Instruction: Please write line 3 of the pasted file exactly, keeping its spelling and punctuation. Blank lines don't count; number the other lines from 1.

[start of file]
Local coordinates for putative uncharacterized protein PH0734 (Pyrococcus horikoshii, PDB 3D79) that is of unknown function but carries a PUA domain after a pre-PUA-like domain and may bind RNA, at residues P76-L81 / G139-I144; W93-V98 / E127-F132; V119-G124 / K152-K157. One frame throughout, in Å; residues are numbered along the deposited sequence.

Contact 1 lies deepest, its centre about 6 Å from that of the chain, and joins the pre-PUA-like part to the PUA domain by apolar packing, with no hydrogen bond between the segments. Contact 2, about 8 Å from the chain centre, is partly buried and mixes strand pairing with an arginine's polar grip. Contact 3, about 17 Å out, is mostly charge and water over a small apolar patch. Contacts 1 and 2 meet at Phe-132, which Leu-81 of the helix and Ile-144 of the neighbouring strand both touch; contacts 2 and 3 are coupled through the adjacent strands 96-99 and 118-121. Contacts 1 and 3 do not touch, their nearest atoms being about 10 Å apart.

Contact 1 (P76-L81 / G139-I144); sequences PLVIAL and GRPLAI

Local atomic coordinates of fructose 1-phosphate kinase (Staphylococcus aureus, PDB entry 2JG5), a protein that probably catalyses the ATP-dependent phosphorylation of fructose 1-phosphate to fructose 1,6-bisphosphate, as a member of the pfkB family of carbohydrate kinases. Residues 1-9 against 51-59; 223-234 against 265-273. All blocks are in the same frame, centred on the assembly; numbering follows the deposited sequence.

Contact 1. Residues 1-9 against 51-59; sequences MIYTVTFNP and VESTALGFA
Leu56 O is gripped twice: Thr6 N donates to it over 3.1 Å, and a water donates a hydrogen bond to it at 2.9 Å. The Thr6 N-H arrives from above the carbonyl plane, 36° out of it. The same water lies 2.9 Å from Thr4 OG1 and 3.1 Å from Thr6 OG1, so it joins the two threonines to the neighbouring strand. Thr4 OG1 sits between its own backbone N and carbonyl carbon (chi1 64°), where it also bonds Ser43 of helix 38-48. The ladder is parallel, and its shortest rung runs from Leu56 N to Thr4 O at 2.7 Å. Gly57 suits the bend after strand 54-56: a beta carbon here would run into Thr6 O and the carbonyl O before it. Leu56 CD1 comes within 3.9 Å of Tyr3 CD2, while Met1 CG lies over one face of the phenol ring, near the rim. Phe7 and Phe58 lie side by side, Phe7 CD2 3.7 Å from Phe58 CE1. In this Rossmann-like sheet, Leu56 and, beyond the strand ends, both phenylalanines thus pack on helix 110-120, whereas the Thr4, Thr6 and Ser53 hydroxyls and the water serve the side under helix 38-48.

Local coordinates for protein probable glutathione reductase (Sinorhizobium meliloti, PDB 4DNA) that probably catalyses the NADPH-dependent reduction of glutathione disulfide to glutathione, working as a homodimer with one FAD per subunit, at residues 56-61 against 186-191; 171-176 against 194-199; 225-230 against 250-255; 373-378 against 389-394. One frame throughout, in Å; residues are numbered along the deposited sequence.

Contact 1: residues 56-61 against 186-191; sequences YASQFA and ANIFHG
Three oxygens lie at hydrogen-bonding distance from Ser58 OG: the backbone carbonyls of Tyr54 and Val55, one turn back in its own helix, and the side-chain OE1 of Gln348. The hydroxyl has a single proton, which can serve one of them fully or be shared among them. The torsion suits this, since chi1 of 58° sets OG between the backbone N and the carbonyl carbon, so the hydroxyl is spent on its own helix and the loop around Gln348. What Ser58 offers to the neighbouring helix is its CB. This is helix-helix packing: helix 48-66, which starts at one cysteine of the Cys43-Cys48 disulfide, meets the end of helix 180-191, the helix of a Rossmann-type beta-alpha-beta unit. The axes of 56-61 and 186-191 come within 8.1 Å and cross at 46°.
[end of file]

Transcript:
Contact 1 (P76-L81 / G139-I144); sequences PLVIAL and GRPLAI